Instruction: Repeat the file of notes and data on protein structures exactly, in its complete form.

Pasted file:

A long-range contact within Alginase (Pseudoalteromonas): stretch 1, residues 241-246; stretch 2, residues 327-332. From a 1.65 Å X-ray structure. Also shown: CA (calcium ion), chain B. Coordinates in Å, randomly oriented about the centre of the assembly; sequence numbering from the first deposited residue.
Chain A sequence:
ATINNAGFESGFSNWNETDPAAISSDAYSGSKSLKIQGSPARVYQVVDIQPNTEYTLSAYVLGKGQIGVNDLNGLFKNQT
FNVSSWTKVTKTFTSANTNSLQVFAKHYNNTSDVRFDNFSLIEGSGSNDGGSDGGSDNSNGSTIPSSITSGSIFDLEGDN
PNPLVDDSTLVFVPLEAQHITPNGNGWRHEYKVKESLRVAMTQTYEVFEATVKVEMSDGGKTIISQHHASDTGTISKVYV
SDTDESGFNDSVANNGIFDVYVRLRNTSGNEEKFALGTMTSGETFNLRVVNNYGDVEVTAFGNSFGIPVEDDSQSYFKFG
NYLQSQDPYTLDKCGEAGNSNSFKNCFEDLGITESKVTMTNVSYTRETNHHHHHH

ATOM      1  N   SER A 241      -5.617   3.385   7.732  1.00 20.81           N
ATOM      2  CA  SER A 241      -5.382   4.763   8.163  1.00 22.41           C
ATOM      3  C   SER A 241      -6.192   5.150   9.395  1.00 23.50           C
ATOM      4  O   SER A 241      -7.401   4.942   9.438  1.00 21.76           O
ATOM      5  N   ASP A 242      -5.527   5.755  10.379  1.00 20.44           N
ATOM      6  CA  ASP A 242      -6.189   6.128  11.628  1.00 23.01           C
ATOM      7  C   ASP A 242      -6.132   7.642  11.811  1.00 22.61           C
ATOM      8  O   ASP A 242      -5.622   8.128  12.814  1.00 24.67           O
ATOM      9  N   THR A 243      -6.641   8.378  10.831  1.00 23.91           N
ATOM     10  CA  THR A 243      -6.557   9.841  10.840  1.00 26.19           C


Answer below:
A long-range contact within Alginase (Pseudoalteromonas): stretch 1, residues 241-246; stretch 2, residues 327-332. From a 1.65 Å X-ray structure. Also shown: CA (calcium ion), chain B. Coordinates in Å, randomly oriented about the centre of the assembly; sequence numbering from the first deposited residue.
Chain A sequence:
ATINNAGFESGFSNWNETDPAAISSDAYSGSKSLKIQGSPARVYQVVDIQPNTEYTLSAYVLGKGQIGVNDLNGLFKNQT
FNVSSWTKVTKTFTSANTNSLQVFAKHYNNTSDVRFDNFSLIEGSGSNDGGSDGGSDNSNGSTIPSSITSGSIFDLEGDN
PNPLVDDSTLVFVPLEAQHITPNGNGWRHEYKVKESLRVAMTQTYEVFEATVKVEMSDGGKTIISQHHASDTGTISKVYV
SDTDESGFNDSVANNGIFDVYVRLRNTSGNEEKFALGTMTSGETFNLRVVNNYGDVEVTAFGNSFGIPVEDDSQSYFKFG
NYLQSQDPYTLDKCGEAGNSNSFKNCFEDLGITESKVTMTNVSYTRETNHHHHHH

ATOM      1  N   SER A 241      -5.617   3.385   7.732  1.00 20.81           N
ATOM      2  CA  SER A 241      -5.382   4.763   8.163  1.00 22.41           C
ATOM      3  C   SER A 241      -6.192   5.150   9.395  1.00 23.50           C
ATOM      4  O   SER A 241      -7.401   4.942   9.438  1.00 21.76           O
ATOM      5  N   ASP A 242      -5.527   5.755  10.379  1.00 20.44           N
ATOM      6  CA  ASP A 242      -6.189   6.128  11.628  1.00 23.01           C
ATOM      7  C   ASP A 242      -6.132   7.642  11.811  1.00 22.61           C
ATOM      8  O   ASP A 242      -5.622   8.128  12.814  1.00 24.67           O
ATOM      9  N   THR A 243      -6.641   8.378  10.831  1.00 23.91           N
ATOM     10  CA  THR A 243      -6.557   9.841  10.840  1.00 26.19           C